A New Way to Detect Lung Cancer? Dogs Can Sniff It Out

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Justin Paget

They’re man’s best friend, but dogs, it turns out, may also be a doctor’s newest secret weapon for detecting cancer.

German researchers report in the European Respiratory Journal that dogs can be trained to detect lung cancer by sniffing human breath. The scientists worked with an admittedly small number of canines — just four, including two German shepherds, a Lab and an Australian shepherd — but the dogs had good success. They were able to suss out cancer in 71 out of 100 breath samples from lung cancer patients, and were able to correctly identify 93% of cancer-free samples, giving them an impressively low rate of false positives.

That’s better than the imaging tests that most physicians currently use to detect lung cancer. WebMD reports that in a recent study, longtime smokers who went in for annual CT scans of their lungs cut their risk of dying from lung cancer by only 20%.

How does Fido do it? It’s no secret that dogs have an acute and sophisticated sense of smell, and the scientists believe the canines are picking up on very subtle changes in certain volatile organic compounds in the breath, which may change when cancer is present. (In the study, patients exhaled into glass tubes filled with odor-capturing fleece, and the dogs were given these to sniff.)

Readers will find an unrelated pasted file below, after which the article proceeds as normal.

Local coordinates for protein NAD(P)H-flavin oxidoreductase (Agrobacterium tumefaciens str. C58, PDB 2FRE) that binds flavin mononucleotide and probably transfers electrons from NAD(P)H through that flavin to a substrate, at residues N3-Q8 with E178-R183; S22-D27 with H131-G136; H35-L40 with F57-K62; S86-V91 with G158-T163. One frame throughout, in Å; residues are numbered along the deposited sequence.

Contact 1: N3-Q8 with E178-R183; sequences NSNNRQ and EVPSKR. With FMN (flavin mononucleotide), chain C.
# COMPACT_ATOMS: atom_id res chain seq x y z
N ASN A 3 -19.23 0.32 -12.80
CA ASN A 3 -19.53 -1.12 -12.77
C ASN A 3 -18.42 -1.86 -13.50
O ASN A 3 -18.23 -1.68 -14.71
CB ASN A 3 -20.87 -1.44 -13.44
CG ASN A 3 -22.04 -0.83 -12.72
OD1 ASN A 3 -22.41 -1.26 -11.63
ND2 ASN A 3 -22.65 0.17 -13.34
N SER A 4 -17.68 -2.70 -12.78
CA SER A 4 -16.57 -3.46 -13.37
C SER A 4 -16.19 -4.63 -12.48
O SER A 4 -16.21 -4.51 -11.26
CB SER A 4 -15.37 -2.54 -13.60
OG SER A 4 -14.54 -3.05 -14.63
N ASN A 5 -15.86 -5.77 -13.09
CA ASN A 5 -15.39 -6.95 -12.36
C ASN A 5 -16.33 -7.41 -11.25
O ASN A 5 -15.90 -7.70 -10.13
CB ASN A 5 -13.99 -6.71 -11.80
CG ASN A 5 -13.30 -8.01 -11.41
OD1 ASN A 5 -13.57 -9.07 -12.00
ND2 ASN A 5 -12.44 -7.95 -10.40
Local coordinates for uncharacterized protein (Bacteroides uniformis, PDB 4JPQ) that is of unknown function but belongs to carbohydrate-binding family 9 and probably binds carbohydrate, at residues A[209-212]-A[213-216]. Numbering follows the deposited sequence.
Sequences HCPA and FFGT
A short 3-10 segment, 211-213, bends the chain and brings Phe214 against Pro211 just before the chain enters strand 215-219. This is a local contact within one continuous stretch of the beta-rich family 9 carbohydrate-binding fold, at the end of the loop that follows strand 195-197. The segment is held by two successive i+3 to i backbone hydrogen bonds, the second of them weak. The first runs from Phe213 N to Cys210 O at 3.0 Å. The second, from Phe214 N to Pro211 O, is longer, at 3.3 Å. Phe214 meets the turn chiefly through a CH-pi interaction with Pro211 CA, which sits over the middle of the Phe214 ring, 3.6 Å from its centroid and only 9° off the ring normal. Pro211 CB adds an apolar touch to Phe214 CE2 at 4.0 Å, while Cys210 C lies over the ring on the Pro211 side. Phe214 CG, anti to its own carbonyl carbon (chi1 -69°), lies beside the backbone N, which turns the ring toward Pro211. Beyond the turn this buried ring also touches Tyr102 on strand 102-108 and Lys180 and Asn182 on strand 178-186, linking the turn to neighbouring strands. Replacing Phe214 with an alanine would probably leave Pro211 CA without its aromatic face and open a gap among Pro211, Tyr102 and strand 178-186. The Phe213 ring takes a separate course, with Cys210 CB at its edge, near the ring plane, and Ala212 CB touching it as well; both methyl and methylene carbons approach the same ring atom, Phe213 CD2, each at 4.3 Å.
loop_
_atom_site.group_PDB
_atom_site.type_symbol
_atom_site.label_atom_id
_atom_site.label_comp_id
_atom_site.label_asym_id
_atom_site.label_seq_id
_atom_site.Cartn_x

The dogs were also able to distinguish between patients with lung cancer and those with chronic obstructive pulmonary disease, as well as between smokers and nonsmokers.

“Our results confirm the presence of a stable marker for lung cancer,” wrote lead author Thorsten Walles of Schillerhoehe Hospital, in a statement. “This is a big step forward in the diagnosis of lung cancer, but we still need to precisely identify the compounds observed in the exhaled breath of patients.”

While there has been some precedent for disease-sniffing dogs — in other studies, they have had anywhere from 40% to 90% success in accurately identifying cancers including bladder and colon cancers, not to mention their ability to sniff out low blood sugar levels among diabetics — more work needs to be done before dogs become part of a clinical workup.

For one thing, there is the question of how the dogs are trained and for how long. In the German study, Walles worked with the dogs for nine months to recognize the scent of cancer.

It’s also not clear exactly what odor the dogs are detecting. As Walles noted, “It is unfortunate that dogs cannot communicate the biochemistry of the scent of cancer!” If they could, we might have one more way to pick up the first signs of the disease and help patients to receive treatment earlier, when it may do the most good.

Alice Park is a writer at TIME. Find her on Twitter at @aliceparkny. You can also continue the discussion on TIME’s Facebook page and on Twitter at @TIME.

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